County responds to tsunami threat
WEST MAUI — Hawaii residents on Thursday night received serious news: a devastating 9.0 earthquake occurred at 7:46 p.m. HST near the east coast of Honshu, Japan, and sea level readings confirmed that a tsunami was generated.
The Pacific Tsunami Warning Center issued a tsunami warning effective for all Hawaiian islands at 9:30 p.m. The center estimated the earliest arrival time of tidal surges would be 2:59 a.m. on Friday, March 11, and “urgent action should be taken to protect lives and property.”
Maui County began its disaster readiness by asking residents and visitors to check to see if they were in a flood zone to prepare for a possible tsunami evacuation.
Officials also directed the public to Maui County Assembly areas, including the baseball field above Lahaina Aquatic Center and Princess Nahienaena Elementary School in West Maui. The Lahainaluna High School gym opened later in the night, and an estimated 300 people sought shelter there.
State officials sounded emergency sirens at 10 p.m. Sirens were not heard in certain parts of Maui County, so Maui Civil Defense blared its sirens at 10:23 p.m.
Residents were told to prepare for a tsunami, with the arrival projected for Kahului Harbor at 3:23 a.m. Maui Police and Fire Department staff began evacuating tsunami inundation areas, and the Civil Air Patrol flew over beach areas to inform people who may have not heard the news. Civil Defense continued to sound its emergency sirens every hour on the hour.
The Department of Education officially closed all schools Friday, and Maui County shut down the Kahului, Kihei and Lahaina wastewater treatment plants at 1 a.m., because they are located in tsunami inundation zones. At the same time, the Water Department shut down its pumping stations.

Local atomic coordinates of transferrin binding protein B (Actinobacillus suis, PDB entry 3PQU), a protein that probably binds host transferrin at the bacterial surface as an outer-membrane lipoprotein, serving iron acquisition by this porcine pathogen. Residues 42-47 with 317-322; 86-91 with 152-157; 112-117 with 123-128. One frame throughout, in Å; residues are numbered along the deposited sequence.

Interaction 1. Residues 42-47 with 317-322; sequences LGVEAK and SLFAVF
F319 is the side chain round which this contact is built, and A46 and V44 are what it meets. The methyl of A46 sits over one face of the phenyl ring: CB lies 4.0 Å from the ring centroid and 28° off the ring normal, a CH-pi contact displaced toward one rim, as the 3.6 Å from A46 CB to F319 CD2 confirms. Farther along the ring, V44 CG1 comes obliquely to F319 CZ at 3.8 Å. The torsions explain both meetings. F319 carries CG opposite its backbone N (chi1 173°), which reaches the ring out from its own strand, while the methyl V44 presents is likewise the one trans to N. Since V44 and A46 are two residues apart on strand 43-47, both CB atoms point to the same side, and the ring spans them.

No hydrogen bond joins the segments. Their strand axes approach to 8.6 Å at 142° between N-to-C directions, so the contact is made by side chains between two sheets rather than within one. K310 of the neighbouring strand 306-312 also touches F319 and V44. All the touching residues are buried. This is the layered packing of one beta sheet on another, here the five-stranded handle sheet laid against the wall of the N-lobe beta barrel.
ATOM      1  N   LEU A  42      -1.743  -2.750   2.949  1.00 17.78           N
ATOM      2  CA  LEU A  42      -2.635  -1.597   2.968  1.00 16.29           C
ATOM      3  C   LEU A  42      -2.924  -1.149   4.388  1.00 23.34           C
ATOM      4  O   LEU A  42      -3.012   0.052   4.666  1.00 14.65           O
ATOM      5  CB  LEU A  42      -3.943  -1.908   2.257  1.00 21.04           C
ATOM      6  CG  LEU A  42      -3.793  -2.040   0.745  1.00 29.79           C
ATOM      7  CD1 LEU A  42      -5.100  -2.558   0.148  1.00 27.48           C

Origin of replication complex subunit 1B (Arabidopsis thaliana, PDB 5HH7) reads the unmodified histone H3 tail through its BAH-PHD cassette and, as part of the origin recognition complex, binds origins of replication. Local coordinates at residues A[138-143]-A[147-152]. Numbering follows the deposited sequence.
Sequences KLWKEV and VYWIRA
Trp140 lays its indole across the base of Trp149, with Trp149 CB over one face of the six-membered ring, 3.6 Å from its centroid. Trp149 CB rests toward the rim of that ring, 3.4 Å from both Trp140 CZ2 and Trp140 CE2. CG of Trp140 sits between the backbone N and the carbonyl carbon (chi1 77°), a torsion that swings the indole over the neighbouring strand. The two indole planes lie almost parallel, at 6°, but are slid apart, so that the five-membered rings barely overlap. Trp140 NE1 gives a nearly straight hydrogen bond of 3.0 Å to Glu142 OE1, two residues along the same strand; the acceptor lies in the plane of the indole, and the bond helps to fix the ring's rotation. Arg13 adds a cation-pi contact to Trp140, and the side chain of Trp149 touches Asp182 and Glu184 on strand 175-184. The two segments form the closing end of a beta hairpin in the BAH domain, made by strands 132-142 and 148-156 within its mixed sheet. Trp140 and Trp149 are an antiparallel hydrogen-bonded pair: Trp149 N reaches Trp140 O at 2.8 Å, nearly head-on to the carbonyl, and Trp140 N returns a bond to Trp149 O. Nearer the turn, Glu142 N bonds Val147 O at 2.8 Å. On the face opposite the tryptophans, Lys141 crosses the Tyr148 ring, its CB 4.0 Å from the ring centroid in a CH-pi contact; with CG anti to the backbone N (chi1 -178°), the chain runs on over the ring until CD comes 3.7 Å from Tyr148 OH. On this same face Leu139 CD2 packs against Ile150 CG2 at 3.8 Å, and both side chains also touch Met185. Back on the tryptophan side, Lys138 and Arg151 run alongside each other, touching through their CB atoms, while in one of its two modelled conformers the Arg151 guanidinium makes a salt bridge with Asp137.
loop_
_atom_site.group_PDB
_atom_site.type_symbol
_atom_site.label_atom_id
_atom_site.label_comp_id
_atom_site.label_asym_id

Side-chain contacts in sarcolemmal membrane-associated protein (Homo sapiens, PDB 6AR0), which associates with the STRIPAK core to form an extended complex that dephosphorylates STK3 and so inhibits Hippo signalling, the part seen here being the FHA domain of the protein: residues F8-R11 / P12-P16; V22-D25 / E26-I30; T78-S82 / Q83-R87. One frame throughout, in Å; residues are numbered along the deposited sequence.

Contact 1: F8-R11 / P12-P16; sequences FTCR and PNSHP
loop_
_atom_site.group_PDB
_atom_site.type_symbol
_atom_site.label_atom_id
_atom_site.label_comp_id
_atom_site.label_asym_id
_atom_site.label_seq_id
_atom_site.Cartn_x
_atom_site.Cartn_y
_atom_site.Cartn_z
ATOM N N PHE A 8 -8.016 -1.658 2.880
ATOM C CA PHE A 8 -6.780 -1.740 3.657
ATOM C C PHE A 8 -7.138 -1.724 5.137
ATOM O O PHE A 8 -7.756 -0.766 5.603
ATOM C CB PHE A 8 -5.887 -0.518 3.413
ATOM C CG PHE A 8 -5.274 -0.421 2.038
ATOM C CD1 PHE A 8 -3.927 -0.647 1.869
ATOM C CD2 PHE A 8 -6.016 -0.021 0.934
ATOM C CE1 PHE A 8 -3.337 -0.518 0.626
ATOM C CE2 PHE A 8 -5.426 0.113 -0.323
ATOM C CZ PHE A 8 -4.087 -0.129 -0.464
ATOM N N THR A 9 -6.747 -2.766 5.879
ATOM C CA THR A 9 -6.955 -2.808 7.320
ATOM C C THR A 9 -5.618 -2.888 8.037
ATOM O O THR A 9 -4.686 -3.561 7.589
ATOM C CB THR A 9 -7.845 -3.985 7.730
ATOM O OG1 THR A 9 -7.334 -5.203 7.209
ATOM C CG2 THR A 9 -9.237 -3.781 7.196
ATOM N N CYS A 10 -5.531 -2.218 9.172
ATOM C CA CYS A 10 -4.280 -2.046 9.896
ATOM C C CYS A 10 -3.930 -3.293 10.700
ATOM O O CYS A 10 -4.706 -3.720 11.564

Mayor Alan Arakawa received word about heated arguments at gas stations.
“This is not the time to panic. We have plenty of time to prepare and take care of our families. Remain calm and treat each other with respect. Police and fire and civil defense officials are out there helping to evacuate affected areas as we speak. We will see each other through this crisis together,” he said.
At 1 a.m., police closed the roads in tsunami inundation areas, including Honoapiilani Highway from Puamana Park to Maalaea Harbor. Sirens sounded at 2:23 and 2:53 a.m., a half-hour before the estimated arrival of the first wave.
The surges arrived with longer intervals than anticipated: 26-56 minutes between waves. The tsunami center reported a two-foot wave in Lahaina and a six-foot wave in Kahului, where water crossed Kaahumanu Avenue near Hoaloha Park.
Surges reached Honoapiilani Highway at Ukumehame and into Launiupoko Beach Park in Lahaina. Continuing past 11 a.m. Friday, dramatic surges damaged boats, docks and piers in Lahaina Harbor.
At 6:32 a.m. Friday, the county reported that waves were flooding streets, overflowing sewage lines and leaving dirt, leaves, coconuts and other debris strewn everywhere. Affected areas included Lahaina, Kihei, Kahului and Maalaea.
Around 6 a.m., Arakawa and the directors from Public Works, Wastewater Management and the Department of Water Supply went up in a helicopter to assess the situation from the air. The directors evaluated which areas needed repairs and/or cleanup, so they could direct work crews on the ground.
State Civil Defense downgraded its tsunami warning to a tsunami advisory at about 7:25 a.m. Honoapiilani Highway and most county roadways reopened by 9:30 a.m., and water service was restored.